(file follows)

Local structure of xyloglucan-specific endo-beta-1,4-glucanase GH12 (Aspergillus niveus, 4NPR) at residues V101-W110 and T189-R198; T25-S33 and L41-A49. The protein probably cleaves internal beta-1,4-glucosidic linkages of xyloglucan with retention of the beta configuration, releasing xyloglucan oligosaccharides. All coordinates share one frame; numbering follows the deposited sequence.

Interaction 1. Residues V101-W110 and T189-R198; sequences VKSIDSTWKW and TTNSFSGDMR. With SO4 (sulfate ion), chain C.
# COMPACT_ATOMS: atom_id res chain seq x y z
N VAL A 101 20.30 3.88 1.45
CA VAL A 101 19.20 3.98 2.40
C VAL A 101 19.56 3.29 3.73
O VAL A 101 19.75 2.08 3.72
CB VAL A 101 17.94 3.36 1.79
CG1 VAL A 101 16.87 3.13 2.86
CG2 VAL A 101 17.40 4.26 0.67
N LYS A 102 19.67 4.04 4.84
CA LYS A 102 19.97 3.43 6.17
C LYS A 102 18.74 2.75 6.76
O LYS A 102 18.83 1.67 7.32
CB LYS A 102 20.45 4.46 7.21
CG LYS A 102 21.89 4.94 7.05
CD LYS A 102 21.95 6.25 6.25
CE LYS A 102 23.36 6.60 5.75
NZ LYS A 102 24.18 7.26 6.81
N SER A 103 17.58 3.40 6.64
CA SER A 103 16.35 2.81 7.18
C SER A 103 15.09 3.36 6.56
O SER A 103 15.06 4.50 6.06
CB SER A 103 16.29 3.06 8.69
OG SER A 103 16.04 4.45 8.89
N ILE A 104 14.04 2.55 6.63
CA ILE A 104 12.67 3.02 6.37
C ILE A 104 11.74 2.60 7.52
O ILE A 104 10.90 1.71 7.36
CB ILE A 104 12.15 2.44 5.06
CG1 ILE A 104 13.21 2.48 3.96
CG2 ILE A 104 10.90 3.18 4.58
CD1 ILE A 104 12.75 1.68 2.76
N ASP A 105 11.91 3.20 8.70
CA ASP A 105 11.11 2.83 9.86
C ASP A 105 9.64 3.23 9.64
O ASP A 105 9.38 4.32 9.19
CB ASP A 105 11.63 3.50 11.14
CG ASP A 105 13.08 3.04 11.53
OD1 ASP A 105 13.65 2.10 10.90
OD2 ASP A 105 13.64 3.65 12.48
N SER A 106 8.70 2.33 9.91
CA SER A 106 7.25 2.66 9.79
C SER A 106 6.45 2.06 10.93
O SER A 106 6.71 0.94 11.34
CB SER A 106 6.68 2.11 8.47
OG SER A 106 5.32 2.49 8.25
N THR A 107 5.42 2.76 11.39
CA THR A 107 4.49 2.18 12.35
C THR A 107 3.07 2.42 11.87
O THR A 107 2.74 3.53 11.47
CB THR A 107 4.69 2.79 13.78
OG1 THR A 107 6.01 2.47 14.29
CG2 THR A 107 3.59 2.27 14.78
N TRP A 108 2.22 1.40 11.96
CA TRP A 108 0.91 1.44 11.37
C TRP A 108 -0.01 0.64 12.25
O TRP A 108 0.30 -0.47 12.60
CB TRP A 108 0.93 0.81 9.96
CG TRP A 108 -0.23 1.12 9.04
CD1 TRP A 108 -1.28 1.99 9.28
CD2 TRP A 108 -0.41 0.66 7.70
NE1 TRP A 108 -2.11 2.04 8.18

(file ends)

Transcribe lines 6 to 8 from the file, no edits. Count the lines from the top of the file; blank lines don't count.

C VAL A 101 19.56 3.29 3.73
O VAL A 101 19.75 2.08 3.72
CB VAL A 101 17.94 3.36 1.79